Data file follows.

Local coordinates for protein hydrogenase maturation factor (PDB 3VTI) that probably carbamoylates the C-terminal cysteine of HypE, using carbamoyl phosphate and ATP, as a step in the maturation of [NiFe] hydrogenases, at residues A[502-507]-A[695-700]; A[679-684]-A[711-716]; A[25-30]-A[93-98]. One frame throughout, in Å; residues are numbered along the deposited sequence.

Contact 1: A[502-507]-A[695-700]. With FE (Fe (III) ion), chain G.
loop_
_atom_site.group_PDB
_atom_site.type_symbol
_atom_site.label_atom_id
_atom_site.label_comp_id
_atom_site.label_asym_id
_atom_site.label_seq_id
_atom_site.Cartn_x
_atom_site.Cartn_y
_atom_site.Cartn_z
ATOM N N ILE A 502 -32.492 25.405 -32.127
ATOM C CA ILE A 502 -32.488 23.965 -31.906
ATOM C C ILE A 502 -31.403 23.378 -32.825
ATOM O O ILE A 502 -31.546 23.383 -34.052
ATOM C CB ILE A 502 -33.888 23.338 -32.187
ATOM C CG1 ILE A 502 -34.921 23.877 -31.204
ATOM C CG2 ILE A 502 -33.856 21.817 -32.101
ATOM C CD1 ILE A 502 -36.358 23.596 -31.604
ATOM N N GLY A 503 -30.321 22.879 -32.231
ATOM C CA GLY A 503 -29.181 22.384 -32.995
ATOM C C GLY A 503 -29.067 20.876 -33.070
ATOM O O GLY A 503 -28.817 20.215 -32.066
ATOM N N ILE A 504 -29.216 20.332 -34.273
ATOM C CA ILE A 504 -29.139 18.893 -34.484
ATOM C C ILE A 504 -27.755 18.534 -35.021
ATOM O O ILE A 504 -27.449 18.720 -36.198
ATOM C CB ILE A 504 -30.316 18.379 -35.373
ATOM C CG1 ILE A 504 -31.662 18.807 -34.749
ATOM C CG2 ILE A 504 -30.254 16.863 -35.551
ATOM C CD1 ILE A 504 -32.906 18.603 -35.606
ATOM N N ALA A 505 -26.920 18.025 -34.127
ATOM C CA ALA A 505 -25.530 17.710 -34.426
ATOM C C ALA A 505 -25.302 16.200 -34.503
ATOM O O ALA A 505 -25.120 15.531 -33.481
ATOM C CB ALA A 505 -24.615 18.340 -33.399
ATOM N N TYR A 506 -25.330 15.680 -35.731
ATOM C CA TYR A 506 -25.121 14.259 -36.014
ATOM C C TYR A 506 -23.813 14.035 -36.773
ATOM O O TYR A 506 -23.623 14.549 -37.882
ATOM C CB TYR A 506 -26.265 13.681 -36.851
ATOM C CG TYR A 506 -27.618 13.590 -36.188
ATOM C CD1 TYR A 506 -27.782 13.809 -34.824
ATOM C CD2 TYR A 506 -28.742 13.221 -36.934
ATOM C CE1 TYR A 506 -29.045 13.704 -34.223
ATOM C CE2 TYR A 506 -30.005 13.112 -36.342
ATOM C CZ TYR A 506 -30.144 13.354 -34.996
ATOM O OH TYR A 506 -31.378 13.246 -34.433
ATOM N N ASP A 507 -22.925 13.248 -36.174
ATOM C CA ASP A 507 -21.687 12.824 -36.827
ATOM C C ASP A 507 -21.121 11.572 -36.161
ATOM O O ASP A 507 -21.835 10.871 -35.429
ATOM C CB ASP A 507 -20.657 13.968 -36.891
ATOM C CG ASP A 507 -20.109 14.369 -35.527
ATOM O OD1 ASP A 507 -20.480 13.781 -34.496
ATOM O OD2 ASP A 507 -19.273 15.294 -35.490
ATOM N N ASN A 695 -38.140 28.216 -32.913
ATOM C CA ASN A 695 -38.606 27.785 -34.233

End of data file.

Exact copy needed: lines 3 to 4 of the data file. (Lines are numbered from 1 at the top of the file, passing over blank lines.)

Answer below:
loop_
_atom_site.group_PDB